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The ARCH annual report for 2015-16 is now available to view.

 

Download it here.

Consultation on proposed changes to national planning policy 10/12/2015

The government has issued a consultation paper on proposed changes to national planning policy including proposed changes to broaden the definition of affordable housing.

 

The Department of Communities and Local Government issued a consultation paper on 7 December 2015 seeking views on changes to national planning policy. It covers the following areas:

 

  1. Broadening the definition of affordable housing to expand the definition of affordable housing for planning purposes to include a wider range of home ownership models including starter homes and other low cost home ownership models not held "in perpetuity";
  2. Increasing the density of development around commuter hubs to make more efficient use of land in suitable locations;
  3. Supporting sustainable new settlements, development on brownfield land and small sites, and delivery of housing numbers agreed in Local Plans;
  4. Supporting delivery of starter homes

 

In parallel, the Housing and Planning Bill is introducing a statutory duty on local authorities to promote the delivery of starter homes including a requirement for a proportion of starter homes to be delivered on all suitable reasonably-sized housing developments.

 

This consultation paper does not set out details of the proposed proportion of starter homes to be delivered on such sites but promises separate consultation on the level at which this requirement will be set.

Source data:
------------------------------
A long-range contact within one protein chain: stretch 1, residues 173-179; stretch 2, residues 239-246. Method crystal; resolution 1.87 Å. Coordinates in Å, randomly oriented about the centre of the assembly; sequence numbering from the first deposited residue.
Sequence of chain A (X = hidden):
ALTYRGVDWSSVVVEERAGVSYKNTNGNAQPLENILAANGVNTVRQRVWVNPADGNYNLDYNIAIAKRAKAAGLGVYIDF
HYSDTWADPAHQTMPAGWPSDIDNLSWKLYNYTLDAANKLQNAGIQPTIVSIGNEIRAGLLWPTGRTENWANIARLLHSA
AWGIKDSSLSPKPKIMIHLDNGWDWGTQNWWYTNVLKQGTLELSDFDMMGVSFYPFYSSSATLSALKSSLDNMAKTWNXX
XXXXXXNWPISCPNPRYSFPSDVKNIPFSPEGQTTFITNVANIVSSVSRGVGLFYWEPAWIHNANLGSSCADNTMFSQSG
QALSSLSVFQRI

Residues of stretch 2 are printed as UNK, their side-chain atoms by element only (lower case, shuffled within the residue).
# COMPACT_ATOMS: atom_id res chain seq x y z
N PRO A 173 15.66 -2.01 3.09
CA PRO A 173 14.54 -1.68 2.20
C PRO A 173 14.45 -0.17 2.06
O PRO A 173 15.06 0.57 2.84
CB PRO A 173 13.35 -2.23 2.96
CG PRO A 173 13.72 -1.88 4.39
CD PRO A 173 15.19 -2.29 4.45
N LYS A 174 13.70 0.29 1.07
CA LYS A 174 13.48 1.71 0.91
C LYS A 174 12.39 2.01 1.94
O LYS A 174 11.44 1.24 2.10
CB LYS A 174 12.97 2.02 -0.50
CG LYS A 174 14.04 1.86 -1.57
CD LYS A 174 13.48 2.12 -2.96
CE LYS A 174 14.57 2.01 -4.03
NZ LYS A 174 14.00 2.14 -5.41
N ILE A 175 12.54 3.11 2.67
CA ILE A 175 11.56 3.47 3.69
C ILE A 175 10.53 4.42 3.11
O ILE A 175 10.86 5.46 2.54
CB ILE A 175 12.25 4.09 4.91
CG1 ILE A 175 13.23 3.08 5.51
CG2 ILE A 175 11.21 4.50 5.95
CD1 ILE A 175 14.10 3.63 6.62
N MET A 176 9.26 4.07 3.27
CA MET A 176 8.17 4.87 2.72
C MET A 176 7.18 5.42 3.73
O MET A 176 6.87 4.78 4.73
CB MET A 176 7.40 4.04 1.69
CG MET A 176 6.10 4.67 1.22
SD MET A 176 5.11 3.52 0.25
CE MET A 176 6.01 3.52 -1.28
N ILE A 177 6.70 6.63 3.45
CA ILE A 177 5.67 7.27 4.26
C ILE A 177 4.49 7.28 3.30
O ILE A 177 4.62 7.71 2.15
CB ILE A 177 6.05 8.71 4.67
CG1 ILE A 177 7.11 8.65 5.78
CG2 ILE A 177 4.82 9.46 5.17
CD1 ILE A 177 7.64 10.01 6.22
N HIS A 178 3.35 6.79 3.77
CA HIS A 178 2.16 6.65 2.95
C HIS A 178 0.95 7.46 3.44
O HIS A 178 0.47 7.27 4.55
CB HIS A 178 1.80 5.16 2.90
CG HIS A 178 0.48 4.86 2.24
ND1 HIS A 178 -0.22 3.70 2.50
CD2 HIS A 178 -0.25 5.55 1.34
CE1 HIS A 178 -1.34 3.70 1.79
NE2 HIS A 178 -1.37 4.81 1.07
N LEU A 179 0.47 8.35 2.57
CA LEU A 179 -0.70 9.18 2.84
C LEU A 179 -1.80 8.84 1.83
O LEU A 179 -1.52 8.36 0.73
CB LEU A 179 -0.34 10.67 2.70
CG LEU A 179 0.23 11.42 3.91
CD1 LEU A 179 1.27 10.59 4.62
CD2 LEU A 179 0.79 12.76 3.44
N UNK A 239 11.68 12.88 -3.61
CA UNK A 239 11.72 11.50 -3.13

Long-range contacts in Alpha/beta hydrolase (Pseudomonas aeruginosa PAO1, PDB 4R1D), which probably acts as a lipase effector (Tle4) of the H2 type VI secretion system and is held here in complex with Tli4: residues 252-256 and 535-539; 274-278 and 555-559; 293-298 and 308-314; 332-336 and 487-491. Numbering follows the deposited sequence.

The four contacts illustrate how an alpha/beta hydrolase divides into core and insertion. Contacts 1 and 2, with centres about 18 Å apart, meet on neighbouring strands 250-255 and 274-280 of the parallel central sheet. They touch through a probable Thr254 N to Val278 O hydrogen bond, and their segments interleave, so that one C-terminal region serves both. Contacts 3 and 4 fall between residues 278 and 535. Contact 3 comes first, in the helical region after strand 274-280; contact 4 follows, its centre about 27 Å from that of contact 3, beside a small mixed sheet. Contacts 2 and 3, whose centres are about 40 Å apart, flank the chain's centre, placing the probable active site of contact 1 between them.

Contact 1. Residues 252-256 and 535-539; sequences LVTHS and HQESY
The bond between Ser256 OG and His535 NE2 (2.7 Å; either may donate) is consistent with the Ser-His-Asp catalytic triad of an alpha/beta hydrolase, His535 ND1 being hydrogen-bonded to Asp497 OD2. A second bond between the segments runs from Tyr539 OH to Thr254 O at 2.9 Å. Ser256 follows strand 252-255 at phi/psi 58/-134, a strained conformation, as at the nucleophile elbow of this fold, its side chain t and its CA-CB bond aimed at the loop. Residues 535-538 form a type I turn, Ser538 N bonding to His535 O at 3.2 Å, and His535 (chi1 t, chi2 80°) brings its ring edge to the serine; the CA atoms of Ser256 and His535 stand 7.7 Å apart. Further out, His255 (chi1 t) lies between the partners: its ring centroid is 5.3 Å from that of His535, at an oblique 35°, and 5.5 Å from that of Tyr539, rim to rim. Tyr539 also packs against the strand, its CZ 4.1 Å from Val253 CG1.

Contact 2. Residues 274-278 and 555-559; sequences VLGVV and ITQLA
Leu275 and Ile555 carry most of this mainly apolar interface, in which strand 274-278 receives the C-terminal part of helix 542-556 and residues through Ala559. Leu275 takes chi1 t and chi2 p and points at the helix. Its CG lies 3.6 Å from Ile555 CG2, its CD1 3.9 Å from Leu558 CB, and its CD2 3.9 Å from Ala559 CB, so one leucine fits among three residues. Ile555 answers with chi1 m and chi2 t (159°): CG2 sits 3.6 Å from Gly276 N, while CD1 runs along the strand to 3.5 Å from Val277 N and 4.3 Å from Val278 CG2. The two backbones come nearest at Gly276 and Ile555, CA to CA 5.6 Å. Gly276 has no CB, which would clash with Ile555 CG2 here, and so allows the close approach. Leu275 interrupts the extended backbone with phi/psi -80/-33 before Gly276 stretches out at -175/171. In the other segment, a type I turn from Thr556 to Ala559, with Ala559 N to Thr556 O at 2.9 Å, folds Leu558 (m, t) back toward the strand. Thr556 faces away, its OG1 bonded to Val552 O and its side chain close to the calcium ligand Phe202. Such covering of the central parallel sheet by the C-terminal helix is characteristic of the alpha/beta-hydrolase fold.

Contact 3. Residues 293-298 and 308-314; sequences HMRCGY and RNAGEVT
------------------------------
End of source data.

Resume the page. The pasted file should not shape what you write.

The Bill defines starter homes as new dwellings for first time buyers under 40, sold at a discount of at least 20% of market value and at less than a price cap of £250,000 (£450,000 in London). This means eligible first time buyers could benefit from a discount of up to £50,000 ((£90,000 in London).

 

Support is also available to buyers through the Help to Buy ISA to help purchasers save for a deposit under which the government will top up the savings account with £50 for every £200 saved towards a deposit with the government bonus capped at a total of £3,000 on £12,000 of saving.

 

The current affordable housing definition in national planning policy includes some intermediate low cost home ownership models such as homes for shared ownership and shared equity, provided they are subject to "in perpetuity" restrictions on future sales; or the subsidy is recycled for alternative affordable housing provision.

 

Under this definition, in 2014/15, a total of 66,640 affordable homes were provided in England including:

 

  • 9,590 for social rent
  • 40,710 for affordable rent at up to 80% of market rent
  • 16,340 intermediate affordable housing of which 16,080 were for home ownership 

 

ARCH CEO, John Bibby, commented that proposals to improve access to home ownership for those who aspire to own their own home, and can afford to do so, is to be welcomed. However the proposal to amend the national planning policy definition of affordable housing so that it encompasses a wider range of home ownership products (such as discount market sales or rent to buy schemes) that are not subject to "in perpetuity" restrictions or have a requirement to recycle subsidy is likely to lead to a significant reduction in both the annual supply of affordable rented housing through the planning system and, in the long term, reduce the numbers of affordable housing held in perpetuity for future generations.

 

View the consultation paper.

 

These proposals relate to England only and the closing date for responses to the consultation paper is Monday 25 January 2016. ARCH members are urged to respond to the consultation paper and to copy their responses to ARCH Policy Adviser Matthew Warburton. (Matthew.warburton@arch-housing.org.uk)

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